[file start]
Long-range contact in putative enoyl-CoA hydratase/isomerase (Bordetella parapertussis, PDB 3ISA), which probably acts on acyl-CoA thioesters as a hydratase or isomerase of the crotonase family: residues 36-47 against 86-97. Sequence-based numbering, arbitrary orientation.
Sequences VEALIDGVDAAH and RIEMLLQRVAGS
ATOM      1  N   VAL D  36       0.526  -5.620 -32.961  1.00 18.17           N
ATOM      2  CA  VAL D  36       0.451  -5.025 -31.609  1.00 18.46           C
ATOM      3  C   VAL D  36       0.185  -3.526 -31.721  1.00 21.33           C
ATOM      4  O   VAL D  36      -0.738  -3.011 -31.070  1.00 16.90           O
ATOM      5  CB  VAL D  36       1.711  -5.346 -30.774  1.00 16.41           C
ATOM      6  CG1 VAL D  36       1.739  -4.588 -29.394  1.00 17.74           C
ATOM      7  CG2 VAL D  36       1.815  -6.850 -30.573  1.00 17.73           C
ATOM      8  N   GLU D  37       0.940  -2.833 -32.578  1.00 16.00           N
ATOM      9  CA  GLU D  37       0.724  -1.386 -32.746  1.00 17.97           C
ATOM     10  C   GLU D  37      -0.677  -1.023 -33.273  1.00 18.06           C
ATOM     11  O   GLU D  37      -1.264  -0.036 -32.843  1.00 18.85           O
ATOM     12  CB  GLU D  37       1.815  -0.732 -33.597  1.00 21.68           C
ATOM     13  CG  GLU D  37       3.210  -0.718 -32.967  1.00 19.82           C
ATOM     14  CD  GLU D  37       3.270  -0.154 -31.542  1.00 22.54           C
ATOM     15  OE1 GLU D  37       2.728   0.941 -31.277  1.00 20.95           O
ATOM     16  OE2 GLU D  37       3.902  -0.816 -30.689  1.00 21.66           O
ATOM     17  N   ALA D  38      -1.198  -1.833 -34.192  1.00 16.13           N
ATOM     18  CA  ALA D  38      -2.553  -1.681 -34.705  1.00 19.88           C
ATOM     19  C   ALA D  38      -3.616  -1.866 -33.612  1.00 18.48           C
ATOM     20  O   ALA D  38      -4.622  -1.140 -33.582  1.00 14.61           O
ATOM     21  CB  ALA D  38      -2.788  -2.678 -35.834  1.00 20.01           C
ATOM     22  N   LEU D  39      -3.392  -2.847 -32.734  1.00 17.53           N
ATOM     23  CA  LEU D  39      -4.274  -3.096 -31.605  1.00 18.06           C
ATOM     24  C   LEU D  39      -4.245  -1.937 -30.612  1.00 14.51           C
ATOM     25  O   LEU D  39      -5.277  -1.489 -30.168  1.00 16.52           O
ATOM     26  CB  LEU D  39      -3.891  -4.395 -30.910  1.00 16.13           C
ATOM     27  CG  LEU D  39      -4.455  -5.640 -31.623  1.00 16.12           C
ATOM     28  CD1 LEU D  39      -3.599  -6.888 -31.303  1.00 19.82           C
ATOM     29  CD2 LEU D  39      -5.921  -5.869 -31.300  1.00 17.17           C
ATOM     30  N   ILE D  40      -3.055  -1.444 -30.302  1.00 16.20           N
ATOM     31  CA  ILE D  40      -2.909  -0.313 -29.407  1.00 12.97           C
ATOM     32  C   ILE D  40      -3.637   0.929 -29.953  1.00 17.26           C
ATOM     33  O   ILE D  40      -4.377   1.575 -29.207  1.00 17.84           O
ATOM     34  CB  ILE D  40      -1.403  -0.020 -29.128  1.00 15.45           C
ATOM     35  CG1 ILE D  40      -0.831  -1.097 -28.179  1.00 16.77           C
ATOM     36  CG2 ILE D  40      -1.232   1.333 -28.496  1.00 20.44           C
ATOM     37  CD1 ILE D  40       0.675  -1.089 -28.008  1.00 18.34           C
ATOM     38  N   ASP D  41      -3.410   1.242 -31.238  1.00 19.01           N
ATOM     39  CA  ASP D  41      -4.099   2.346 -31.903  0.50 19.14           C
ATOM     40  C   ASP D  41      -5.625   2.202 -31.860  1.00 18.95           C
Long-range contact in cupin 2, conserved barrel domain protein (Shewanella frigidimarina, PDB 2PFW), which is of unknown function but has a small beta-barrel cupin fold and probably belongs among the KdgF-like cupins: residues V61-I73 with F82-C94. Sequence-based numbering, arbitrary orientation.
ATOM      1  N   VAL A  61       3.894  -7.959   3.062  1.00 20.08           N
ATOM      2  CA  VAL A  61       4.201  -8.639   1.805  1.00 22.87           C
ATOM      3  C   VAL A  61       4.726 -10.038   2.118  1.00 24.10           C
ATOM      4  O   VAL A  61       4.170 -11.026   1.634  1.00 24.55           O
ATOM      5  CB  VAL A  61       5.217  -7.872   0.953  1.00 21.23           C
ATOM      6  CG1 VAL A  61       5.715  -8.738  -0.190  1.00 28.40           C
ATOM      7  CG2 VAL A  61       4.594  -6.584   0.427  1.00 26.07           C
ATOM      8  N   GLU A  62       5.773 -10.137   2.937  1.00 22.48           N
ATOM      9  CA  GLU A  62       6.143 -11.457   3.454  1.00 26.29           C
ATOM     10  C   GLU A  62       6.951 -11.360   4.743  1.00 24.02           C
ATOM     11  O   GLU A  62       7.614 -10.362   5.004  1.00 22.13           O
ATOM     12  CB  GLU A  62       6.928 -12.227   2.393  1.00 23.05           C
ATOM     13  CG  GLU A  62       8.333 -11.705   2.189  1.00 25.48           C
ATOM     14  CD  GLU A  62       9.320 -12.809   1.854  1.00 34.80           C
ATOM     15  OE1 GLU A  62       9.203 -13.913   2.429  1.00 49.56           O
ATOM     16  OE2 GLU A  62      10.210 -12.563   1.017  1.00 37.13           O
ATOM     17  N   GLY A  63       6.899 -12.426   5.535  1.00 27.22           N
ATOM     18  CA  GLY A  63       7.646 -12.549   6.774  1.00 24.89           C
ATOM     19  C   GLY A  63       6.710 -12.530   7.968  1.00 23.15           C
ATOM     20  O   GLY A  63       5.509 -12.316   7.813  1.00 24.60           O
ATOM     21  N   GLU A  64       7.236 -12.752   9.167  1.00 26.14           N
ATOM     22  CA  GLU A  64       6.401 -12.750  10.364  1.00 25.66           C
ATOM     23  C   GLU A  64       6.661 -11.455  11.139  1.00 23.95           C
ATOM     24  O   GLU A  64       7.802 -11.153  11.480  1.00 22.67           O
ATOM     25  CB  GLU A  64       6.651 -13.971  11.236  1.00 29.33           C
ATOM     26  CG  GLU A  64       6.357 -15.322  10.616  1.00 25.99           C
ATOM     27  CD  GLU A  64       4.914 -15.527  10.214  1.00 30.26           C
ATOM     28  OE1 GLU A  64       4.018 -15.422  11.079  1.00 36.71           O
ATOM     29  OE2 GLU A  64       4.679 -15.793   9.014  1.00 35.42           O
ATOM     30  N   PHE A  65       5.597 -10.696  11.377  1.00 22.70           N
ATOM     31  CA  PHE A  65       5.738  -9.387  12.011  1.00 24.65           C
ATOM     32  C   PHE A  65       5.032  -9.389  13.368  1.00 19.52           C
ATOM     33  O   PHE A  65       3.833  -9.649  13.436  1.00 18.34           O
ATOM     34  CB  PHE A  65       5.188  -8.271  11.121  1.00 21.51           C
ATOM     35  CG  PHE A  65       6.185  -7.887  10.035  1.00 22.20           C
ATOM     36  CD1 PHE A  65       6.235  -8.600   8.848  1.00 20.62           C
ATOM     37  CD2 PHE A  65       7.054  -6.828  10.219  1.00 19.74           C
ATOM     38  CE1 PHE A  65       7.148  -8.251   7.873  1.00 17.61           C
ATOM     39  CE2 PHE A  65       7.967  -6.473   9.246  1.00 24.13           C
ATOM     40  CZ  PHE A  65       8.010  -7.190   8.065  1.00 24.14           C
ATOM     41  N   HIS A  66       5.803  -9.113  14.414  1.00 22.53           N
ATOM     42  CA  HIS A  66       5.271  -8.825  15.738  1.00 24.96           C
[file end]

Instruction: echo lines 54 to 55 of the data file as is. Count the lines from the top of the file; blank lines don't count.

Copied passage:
ATOM     11  O   GLU A  62       7.614 -10.362   5.004  1.00 22.13           O
ATOM     12  CB  GLU A  62       6.928 -12.227   2.393  1.00 23.05           C